October 1, 2012
On Thursday in Lansing, business owners, community members, and government leaders from both sides of the aisle gathered at the state capitol with one clear message: It's time for a regional transit authority (RTA) in southeast Michigan.
The RTA would coordinate public transportation across suburban Macomb, Oakland, Wayne and Washtenaw counties, helping to set the groundwork for a system that would help move Michigan's economy into the future. A bill to create a new regional transit board is now pending before the state legislature.
In a special message to the legislature last year, Governor Rick Snyder explained the importance of reinventing Michigan's infrastructure, noting that "A sound and modern infrastructure is vital to attracting and retaining jobs." He went on to highlight the need for an RTA in southeast Michigan:
Southeast Michigan is the largest metropolitan area in America that does not have a high capacity rapid transit service in place, or under development. Detroit metropolitan leaders have debated the development of a single transit authority to serve the 4.2 million residents of the region for decades, but have failed on every one of 23 documented attempts. Mayor Bing and I have worked with US Department of Transportation to form a task force including federal, state, city of Detroit and the counties of Wayne, Oakland, Macomb and Washtenaw to facilitate communication and achieve agreement to move forward on regional transit.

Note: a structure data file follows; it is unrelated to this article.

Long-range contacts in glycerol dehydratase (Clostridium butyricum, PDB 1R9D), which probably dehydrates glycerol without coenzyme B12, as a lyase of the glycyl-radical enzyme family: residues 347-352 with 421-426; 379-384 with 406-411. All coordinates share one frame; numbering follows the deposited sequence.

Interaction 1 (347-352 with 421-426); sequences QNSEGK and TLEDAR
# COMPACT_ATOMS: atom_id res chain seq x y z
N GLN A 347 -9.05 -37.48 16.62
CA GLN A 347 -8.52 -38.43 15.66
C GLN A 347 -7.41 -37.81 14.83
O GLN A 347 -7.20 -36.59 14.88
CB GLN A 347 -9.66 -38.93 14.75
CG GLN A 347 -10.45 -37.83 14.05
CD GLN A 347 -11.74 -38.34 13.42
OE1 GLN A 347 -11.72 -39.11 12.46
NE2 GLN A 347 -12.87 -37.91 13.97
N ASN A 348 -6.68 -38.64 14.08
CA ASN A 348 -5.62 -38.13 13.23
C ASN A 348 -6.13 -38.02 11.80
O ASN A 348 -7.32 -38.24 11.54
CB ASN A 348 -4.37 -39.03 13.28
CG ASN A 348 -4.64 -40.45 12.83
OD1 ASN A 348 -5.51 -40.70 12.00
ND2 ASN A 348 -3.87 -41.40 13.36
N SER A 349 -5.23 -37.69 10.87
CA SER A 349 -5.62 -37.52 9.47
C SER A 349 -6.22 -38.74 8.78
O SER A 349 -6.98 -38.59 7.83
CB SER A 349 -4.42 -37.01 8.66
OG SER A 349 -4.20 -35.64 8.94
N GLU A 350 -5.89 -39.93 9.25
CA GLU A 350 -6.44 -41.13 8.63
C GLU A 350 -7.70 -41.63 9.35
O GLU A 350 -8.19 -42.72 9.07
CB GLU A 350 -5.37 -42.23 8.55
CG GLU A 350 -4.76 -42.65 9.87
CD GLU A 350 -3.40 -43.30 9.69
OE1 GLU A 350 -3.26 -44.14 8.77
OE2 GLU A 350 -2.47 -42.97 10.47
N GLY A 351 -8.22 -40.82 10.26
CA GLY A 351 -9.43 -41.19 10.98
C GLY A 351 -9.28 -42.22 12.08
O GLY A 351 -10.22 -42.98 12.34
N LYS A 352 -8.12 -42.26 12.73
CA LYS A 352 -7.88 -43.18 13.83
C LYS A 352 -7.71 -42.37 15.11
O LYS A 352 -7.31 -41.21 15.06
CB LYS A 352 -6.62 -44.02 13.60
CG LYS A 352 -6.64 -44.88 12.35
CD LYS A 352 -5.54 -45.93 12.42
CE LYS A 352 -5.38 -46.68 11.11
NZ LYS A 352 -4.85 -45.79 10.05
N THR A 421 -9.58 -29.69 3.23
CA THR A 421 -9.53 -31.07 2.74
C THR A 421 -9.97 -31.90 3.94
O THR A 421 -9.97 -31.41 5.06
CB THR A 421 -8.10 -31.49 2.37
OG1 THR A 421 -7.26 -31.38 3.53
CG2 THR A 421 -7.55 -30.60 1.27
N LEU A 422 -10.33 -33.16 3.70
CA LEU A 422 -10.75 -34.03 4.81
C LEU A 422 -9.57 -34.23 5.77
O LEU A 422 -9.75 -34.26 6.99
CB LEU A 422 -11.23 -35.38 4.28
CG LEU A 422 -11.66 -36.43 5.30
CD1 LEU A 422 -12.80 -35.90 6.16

Continued failure is not an option.
Safe, reliable, and efficient transit can be the mobility backbone that supports the economic revival of Michigan's metropolitan areas by expanding labor markets for business and job opportunities for workers.
Indeed, local officials including Macomb County Executive Mark Hackel, Washtenaw County Commission Chairman Conan Smith, Detroit Chief Operating Officer Chris Brown, and Oakland County Deputy Executive Bob Daddow were on hand to offer support for the RTA. "The residents want to see a successful plan. They don't want to see a 24th failure," Macomb County Executive Mark Hackel testified.
Bill Rustem, director of strategy for Governor Snyder, testified on why a public transportation system is so important for Michigan and the region:
Demographically, up to 140,000 Detroiters commute every day to jobs outside of the city, and up 40% of Detroiters do not own or cannot drive a car. Detroit's population has declined, but the region's population has remained stable at 4.2 million citizens, so people are moving out of the city, but they are not moving far. Modern transit allows citizens to remain in their neighborhoods while still being able to access work, education, entertainment and services.
Chambers of Commerce and business leaders agree that safe, reliable regional transit is an economic engine that returns $4-$8 in new, transit oriented development for every $1 invested. Younger, tech-savvy generations are driving less and getting their licenses later because cars are expensive , driving can be tedious, and precious time can be spent more productively – for many, driving is a distraction to texting.
Southeast Michigan competes with other metropolitan regions for new investment, companies on the move, and young college-educated professionals that can choose to live anywhere. Regions that "get it" and work to build more livable, vibrant communities will prosper; those that don't will be left behind.
Read more about transportation in Governor Snyder's special message.